Eric)- You have got to learn to love yourself the way you are now, you have to have self compassion in order to heal. You are a special person working toward your PhD, you have the world in your hand now. But the choice is yours, hold onto to this anger or let it go...

    Tiny Wings)- And actually everyday here has been pretty much the same and I have the same stressors every day so my journal is kind of the same every day.

    Eric)- Its time to learn how to control those stressors instead of them controlling you -- The recovery program will help you here ok.

    Tiny Wings)- I ABSOLUTELY BELIEVE that my symptoms are caused by psychosomatic causes. What other things can explain all these strange symptoms? But I'm not sure this was caused by my ‘repressed' rage or anxiety. I already have tremendous amount of known rage and anxiety. And every day I am worried if this symptom would ruin my performance, career, and my life.

    Eric)- You have got to loose this focus, it only makes your tms worse.

    Tiny Wings)- And my symptoms are kind of shifting every day but I haven't achieved considerable improvement. I'm journaling but I can't discover my hidden emotions or anything from that. I had some difficult time in my childhood and my personalities are just like what Sarno described, so I sometimes journal about my personalities I don't like, but otherwise I don't know what to do next.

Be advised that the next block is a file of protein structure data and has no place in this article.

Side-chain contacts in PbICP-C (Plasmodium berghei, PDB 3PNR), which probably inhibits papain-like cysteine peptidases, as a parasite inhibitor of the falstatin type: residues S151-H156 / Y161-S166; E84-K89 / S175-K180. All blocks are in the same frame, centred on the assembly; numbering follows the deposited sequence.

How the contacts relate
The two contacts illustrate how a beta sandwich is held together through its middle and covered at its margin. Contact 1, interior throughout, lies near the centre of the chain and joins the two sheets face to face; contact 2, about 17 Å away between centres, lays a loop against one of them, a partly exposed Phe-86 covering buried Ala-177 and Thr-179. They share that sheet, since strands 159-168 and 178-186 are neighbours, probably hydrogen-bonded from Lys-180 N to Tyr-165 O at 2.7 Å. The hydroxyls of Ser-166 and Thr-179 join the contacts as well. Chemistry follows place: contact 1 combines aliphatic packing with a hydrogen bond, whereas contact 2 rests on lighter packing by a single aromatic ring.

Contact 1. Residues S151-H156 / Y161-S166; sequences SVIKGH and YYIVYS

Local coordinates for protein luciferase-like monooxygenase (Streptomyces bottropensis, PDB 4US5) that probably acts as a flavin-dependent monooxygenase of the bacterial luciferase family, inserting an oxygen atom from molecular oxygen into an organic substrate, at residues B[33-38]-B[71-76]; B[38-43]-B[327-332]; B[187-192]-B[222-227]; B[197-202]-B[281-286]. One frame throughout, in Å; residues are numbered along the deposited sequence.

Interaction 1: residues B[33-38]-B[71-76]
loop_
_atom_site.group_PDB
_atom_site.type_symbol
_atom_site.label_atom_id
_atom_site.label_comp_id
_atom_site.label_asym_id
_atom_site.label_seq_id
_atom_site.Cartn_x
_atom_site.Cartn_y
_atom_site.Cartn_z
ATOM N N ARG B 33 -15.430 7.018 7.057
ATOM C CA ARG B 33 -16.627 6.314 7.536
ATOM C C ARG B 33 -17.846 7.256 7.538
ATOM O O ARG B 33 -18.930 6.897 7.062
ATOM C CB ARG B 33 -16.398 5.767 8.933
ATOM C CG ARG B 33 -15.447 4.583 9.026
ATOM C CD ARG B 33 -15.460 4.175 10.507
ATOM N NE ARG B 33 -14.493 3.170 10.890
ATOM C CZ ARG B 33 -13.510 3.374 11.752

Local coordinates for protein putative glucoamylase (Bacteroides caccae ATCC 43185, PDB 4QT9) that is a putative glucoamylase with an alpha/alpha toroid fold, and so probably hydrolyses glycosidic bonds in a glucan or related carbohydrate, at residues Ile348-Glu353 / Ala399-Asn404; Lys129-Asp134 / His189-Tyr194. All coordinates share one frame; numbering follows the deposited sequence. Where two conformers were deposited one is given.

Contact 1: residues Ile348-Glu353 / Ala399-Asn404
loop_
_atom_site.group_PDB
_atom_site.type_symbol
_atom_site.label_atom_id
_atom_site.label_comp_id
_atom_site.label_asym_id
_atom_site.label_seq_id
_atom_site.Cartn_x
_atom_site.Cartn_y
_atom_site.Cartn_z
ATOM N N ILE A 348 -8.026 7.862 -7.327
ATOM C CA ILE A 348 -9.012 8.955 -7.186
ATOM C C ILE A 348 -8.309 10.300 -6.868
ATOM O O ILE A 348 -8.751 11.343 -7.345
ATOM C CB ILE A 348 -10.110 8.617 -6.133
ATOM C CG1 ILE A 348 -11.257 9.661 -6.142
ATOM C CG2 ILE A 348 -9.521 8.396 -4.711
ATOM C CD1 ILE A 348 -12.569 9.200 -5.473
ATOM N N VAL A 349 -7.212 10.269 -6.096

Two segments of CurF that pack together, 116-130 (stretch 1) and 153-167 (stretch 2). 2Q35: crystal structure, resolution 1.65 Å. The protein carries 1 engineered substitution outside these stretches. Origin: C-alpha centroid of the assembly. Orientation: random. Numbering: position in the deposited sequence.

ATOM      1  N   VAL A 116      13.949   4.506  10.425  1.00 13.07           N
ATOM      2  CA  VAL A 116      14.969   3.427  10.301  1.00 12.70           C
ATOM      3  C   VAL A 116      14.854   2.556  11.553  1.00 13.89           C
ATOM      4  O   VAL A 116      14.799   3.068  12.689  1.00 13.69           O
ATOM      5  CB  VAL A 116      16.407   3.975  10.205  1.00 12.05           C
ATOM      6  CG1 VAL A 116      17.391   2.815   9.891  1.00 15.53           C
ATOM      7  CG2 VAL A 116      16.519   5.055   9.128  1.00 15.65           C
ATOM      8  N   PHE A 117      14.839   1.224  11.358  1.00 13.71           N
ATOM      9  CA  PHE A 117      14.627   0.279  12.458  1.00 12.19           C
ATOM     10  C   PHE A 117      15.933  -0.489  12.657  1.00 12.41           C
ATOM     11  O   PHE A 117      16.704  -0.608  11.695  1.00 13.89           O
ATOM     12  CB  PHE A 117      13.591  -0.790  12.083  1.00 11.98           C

Eric)- Don't study the Hidden emotions, you have all the current pressures all laid out here, now you need to recondition to the present pressures ok.

    I tried to talk to my brain several times when I had severe pain to no avail. I don't fear any physical activity because my pain is not on my back or my knee. Even if I know I don't have any structural problem whatsoever, I have a tremendous fear that this may not go away and ruin my career and life. My fear is not that I'm damaged structurally (I know I'm not). My fear is just that this may not go away. The fact this is a psychosomatic symptom does not mean this will go away.

    Eric)- The above bolded clause you wrote is your tms -- let it go and forgive -- you can learn how to beat this with knowledge,

    Tiny Wings)- I try not to think about my symptoms but it is very hard because this is kind of 24/7. I admit that I'm obsessed with this. And it is hard for me to visit a TMS physician now, because of my financial and regional conditions.

    Eric)- This is your focus and obsession , its the reason for your tms -- now you can learn how to be free. Its work for sure but its well worth it.

    Bless you
     
    Becca likes this.
  5. North Star

    North Star Beloved Grand Eagle

    Tiny Wings, I don't have a lot of time to write much but I just wanted to chime in and offer my support. You are not alone. Take a deep breath. You will get through this.
    Eric's given you a lot of good advice; I really have nothing to add to what he said. Other than to say that I have learned to get my anxiety under control by practicing mindfulness and guided imagery. It takes PRACTICE so remember if all you can do one day is a baby step…that's okay.